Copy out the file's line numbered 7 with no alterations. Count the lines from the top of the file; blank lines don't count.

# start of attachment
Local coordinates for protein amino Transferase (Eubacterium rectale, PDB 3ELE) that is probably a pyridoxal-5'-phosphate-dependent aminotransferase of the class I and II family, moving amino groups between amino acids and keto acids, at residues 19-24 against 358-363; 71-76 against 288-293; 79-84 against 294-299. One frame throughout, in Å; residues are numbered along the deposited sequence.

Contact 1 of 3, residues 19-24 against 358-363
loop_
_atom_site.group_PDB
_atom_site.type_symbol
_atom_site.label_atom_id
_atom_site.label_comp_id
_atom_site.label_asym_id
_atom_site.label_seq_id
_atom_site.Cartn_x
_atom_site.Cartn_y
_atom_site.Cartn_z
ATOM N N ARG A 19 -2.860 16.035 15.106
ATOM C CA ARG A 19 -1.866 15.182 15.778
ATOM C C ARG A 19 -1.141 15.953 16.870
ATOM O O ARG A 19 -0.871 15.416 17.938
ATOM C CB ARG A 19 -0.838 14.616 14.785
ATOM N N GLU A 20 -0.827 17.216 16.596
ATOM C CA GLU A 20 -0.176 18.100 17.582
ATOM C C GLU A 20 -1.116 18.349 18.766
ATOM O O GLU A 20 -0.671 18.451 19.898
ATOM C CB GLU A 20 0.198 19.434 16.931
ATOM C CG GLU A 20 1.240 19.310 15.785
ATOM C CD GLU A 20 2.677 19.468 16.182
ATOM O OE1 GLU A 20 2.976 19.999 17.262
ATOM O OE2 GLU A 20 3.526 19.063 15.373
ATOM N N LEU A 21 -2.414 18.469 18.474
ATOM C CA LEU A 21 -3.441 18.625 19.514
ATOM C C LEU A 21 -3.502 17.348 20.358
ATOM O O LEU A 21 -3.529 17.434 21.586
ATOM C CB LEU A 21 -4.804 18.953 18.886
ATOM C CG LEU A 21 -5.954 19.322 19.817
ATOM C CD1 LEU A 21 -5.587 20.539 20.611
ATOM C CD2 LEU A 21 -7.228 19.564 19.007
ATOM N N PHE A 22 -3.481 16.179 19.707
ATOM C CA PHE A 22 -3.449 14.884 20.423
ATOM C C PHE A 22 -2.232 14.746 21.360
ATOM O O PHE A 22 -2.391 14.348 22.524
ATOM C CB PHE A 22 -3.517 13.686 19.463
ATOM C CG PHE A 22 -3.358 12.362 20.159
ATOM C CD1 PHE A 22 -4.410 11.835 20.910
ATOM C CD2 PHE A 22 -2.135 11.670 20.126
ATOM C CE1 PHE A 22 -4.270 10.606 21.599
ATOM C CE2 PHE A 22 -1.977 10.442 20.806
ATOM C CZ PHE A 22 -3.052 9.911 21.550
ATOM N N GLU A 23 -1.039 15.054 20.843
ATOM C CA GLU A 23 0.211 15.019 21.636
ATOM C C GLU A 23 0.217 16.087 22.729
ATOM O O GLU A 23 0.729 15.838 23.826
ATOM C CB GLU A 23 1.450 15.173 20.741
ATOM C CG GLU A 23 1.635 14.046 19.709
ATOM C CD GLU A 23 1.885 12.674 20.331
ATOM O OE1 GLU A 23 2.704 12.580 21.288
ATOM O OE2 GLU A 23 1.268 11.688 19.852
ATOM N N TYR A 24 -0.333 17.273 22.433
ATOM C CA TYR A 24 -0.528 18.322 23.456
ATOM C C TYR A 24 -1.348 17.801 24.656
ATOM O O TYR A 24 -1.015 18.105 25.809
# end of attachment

_atom_site.label_comp_id